• The parameter function_config accepts an object which is constructed by oneflow.function_config(). In function_config object, we can use its method or attribute to config. As the following code.
def get_train_config():
    config = flow.function_config()
    return config

We set the default data type, then, we can pass the function_config object to the global_function decorator.

@flow.global_function(type="train", function_config=get_train_config())
def train_job(
    images: tp.Numpy.Placeholder((BATCH_SIZE, 1, 28, 28), dtype=flow.float),
    labels: tp.Numpy.Placeholder((BATCH_SIZE,), dtype=flow.int32),
) -> tp.Numpy:

For the complete code, you can refer to Consistent and Mirrored's


Noted that the imageslogitslabelsloss and some other objects have no data in our definition of the job function. They are used to describe the shape and attribute of data, which is called PlaceHolder.

For the parameters of the job function, we use Numpy.Placeholder, ListNumpy.Placeholder, ListListNumpy.Placeholder in the oneflow.typing package to annotate the data type of them as numpy.ndarray, Sequence[numpy.ndarray] and Sequence[Sequence[numpy.ndarray]] respectively.

Besides the types of oneflow.typing, the variables returned from OneFlow operators or layers in the job function, like the reshapehiddenlogitsloss in the code above, are also PlaceHolder.

All the variables mentioned above inherit the base class BlobDef directly or indirectly. We call this object type as Blob in OneFlow.

The Blob has no data when defining the job function. It only plays the role of data placeholder for building the graph.

The Return Value of the Job Function

The concept of the data placeholder Blob is emphasized above because the return value of the job function cannot be arbitrarily specified. It must be Blob type object or a container which only contains the Blob object.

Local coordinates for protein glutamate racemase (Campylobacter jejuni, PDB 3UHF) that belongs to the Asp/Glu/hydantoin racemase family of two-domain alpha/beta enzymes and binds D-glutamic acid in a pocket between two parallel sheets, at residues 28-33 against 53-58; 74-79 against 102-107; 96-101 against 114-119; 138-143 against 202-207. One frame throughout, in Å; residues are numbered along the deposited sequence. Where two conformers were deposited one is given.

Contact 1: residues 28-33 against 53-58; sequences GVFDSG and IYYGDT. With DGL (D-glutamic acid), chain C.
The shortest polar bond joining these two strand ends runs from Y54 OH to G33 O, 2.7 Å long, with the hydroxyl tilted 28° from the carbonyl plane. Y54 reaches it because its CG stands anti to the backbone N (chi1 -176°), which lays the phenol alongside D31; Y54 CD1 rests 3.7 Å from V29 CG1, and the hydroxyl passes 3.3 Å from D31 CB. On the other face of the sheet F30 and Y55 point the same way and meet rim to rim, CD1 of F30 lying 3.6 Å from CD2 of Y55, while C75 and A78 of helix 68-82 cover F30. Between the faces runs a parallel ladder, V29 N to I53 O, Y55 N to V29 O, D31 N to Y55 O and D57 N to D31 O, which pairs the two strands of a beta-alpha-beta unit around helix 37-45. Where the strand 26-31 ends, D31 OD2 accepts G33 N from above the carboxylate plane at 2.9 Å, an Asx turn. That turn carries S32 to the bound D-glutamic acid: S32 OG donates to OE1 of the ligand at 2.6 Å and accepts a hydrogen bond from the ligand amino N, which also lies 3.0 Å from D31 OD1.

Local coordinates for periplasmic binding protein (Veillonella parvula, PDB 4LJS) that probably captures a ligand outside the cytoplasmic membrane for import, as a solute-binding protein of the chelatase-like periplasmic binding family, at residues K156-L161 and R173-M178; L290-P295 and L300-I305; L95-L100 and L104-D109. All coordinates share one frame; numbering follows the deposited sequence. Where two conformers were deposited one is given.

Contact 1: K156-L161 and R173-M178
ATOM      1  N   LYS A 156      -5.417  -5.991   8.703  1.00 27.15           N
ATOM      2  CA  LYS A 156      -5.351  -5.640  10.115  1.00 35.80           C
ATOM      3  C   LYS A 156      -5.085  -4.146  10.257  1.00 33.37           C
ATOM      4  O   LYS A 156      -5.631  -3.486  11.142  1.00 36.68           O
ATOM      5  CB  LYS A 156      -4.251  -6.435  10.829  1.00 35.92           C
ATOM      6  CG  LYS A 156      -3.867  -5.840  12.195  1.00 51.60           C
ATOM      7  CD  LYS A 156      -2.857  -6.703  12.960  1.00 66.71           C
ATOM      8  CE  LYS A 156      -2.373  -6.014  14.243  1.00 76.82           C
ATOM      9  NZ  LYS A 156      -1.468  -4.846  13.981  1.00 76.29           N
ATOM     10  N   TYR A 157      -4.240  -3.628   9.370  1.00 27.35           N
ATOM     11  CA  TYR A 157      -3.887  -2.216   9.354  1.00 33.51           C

For example, the loss returned in the above code is a Blob object

The return values of job function should be annotated. As an example, -> tp.Numpy in above code means the function returns a Blob object.

As another example, we can annotate the return value type as -> Tuple[tp.Numpy, tp.Numpy].It means the function returns a tuple which contains two Blob object

You can refer to Get the result of the job function for specific examples.

The Call of Job Function

OneFlow uses decorator to convert Python function into OneFlow's job function. It is transparent to user.

We can call the job function just like we call a Python function. Every time we call the job function, OneFlow will complete the forward propagation, back propagation, parameter updates, and more in framework.

In the code below. When we get the data, we will pass parameters and call the train_job function to print loss.

    (train_images, train_labels), (test_images, test_labels) =

    for epoch in range(3):
        for i, (images, labels) in enumerate(zip(train_images, train_labels)):
            loss = train_job(images, labels)
            if i % 20 == 0:

As you can see, by calling the job function train_job, the numpy data is directly returned.

The method shown above is synchronous. OneFlow also supports asynchronous invocation. For more details you can refer to the article Get the result of the job function.